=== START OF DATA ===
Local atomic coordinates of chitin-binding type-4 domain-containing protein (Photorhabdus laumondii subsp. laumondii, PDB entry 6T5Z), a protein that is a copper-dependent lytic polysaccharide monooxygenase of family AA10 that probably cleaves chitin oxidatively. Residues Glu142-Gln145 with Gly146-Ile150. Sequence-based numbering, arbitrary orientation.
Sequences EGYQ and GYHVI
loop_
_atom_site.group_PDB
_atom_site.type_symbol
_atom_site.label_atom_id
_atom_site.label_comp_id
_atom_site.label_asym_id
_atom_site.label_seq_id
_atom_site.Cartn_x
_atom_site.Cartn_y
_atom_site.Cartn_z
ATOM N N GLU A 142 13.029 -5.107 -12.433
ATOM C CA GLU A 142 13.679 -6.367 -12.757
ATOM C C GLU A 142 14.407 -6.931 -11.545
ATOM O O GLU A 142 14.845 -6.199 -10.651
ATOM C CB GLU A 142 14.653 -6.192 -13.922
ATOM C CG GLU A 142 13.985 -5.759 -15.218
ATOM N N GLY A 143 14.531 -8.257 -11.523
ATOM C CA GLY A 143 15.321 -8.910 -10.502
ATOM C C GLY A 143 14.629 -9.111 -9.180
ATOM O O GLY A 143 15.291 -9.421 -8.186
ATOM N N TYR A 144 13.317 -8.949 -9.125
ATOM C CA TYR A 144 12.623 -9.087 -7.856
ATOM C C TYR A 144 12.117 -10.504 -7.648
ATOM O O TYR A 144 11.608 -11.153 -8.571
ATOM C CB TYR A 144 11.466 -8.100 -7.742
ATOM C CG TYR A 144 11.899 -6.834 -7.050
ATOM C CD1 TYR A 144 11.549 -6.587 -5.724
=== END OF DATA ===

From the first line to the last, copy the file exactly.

Local atomic coordinates of chitin-binding type-4 domain-containing protein (Photorhabdus laumondii subsp. laumondii, PDB entry 6T5Z), a protein that is a copper-dependent lytic polysaccharide monooxygenase of family AA10 that probably cleaves chitin oxidatively. Residues Glu142-Gln145 with Gly146-Ile150. Sequence-based numbering, arbitrary orientation.
Sequences EGYQ and GYHVI
loop_
_atom_site.group_PDB
_atom_site.type_symbol
_atom_site.label_atom_id
_atom_site.label_comp_id
_atom_site.label_asym_id
_atom_site.label_seq_id
_atom_site.Cartn_x
_atom_site.Cartn_y
_atom_site.Cartn_z
ATOM N N GLU A 142 13.029 -5.107 -12.433
ATOM C CA GLU A 142 13.679 -6.367 -12.757
ATOM C C GLU A 142 14.407 -6.931 -11.545
ATOM O O GLU A 142 14.845 -6.199 -10.651
ATOM C CB GLU A 142 14.653 -6.192 -13.922
ATOM C CG GLU A 142 13.985 -5.759 -15.218
ATOM N N GLY A 143 14.531 -8.257 -11.523
ATOM C CA GLY A 143 15.321 -8.910 -10.502
ATOM C C GLY A 143 14.629 -9.111 -9.180
ATOM O O GLY A 143 15.291 -9.421 -8.186
ATOM N N TYR A 144 13.317 -8.949 -9.125
ATOM C CA TYR A 144 12.623 -9.087 -7.856
ATOM C C TYR A 144 12.117 -10.504 -7.648
ATOM O O TYR A 144 11.608 -11.153 -8.571
ATOM C CB TYR A 144 11.466 -8.100 -7.742
ATOM C CG TYR A 144 11.899 -6.834 -7.050
ATOM C CD1 TYR A 144 11.549 -6.587 -5.724